Matthew Bonig

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Am I Misusing the AWS Cloud Development Kit (CDK)?

September 14, 2019

aws, cdk

It recently became necessary for me to maintain a few databases in a system. Those databases had a specific (read-only) role in the system. Standard RDS instances restored from a snapshots was all we needed.

Those initial few was going to grow to dozens. There were other solutions, but in the end the one that made the most sense was a CloudFormation template that would manage these databases. If new data was needed, snapshot ID's were updated in the .yaml and a changeset was executed. The existing databases were torn down and new databases created. Everybody was happy.

Ugh, large CloudFormation templates.

This was quickly going to grow to managing more than just a few databases and the chance for user error was too high. Automation was required so that it was reliable and timely. So, I set out to create a CDK module that managed updating and executing this CFN template. Because, of course.

All the data driving this process could easily be represented in a JSON file which made maintenance and re-synthing very easy. Except the snapshots. Those I would update manually. While it wasn't ideal it worked and any request to update databases usually took me less than a few minutes to execute.

Here's a diagram:

What the automation basically looks like.

But what Snapshot ID to use? When I did this process manually it was at request from the devs and always followed the dev teams loading some data into the source systems. I would run a script that would create manual snapshots with a well-defined ID. Updating the CloudFormation template was a simple `sed` or find/replace to the new ID. Could I do this process in the automation as well?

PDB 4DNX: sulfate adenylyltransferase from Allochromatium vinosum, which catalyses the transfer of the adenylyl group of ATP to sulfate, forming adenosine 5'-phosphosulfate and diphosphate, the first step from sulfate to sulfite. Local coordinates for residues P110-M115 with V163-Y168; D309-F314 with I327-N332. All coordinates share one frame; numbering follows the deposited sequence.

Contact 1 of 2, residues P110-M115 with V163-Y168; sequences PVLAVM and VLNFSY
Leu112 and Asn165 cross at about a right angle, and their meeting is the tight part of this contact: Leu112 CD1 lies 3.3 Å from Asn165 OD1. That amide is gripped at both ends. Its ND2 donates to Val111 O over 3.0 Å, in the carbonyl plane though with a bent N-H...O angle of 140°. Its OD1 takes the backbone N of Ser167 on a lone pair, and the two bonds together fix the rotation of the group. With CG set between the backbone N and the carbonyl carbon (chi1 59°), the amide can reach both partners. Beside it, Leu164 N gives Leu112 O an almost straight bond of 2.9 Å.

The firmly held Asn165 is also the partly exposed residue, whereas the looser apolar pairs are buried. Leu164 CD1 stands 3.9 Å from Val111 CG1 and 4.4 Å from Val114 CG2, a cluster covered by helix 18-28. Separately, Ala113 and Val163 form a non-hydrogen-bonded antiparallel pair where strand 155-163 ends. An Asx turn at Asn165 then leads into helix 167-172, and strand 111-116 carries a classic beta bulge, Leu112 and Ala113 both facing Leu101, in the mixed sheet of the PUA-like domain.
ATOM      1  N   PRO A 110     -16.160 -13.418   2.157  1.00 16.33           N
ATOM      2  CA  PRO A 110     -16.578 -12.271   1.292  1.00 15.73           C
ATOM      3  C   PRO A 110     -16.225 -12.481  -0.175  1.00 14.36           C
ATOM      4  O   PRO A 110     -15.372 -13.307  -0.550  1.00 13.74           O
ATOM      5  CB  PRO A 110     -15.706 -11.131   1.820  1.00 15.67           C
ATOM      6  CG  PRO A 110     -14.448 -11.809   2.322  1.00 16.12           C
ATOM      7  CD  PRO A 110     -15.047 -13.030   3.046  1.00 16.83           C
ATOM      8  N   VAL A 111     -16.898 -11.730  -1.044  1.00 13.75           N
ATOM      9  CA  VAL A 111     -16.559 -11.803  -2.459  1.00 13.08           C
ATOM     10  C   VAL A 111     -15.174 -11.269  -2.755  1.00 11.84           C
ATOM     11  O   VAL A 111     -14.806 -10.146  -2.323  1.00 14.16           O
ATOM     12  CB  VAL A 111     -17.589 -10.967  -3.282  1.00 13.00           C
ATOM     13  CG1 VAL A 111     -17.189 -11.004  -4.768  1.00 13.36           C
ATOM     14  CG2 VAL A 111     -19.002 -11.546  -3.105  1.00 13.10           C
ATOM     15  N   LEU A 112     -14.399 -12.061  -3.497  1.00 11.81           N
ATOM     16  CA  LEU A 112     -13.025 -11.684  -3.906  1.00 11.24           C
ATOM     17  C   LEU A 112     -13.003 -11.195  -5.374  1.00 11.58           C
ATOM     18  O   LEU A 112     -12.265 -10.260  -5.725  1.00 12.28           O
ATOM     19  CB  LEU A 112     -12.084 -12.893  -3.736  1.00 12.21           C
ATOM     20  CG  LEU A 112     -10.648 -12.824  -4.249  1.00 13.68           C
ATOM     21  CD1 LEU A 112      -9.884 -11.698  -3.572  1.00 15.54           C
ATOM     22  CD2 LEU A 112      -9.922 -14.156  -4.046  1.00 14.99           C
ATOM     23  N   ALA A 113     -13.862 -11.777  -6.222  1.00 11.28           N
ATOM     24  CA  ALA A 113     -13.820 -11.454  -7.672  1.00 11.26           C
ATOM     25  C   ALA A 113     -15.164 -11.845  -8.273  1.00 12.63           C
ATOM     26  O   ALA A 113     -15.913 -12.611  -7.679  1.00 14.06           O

Perhaps I could, but doing so felt complex and unnecessary, since we already had snapshots of the databases being taken automatically. My existing CDK module then would need to actively read the source DB instances through AWS API calls and update the CDK Construct accordingly.

It was pretty painless to work into the existing code I had and it was immediately obvious how making arbitrary API calls to drive the logic of how to build those Constructs was very powerful.

I'm going to be doing a lot of that in the future.

However, I don't actually understand why it works.

In my Typescript code I am using async/awaits to read data from the AWS API. That data then drives the creation of the CDK Constructs and therefore the CFN templates. But my code to create those Constructs comes after the `await` and the constructor for my Stack is finished before all the work is done. How does the CDK know that all my async calls are done and it can turn those objects into YAML? Does it just let the Constructs settle for a moment before reading them?

Using `async/await` in CDK Constructs

I'll have to dig into the code more later to understand it. But, I don't trust that it will always work.

But should I be able to?

I had a very informative discussion with Ben Kehoe recently about the CDK. He's got excellent points about the CDK and what it means for CloudFormation and the ecosystem around it.

It did make me look at the CDK in a new light. I've been thinking "is this proper?" more often about how I use it. In this case, I don't know whether it is within the spirit and intent of the CDK Team to make this type of functionality possible. Can I continue doing this type of async/await calls in my CDK modules (because it's super useful!) and know it will work and is likely to be properly supported?

Or did I get lucky?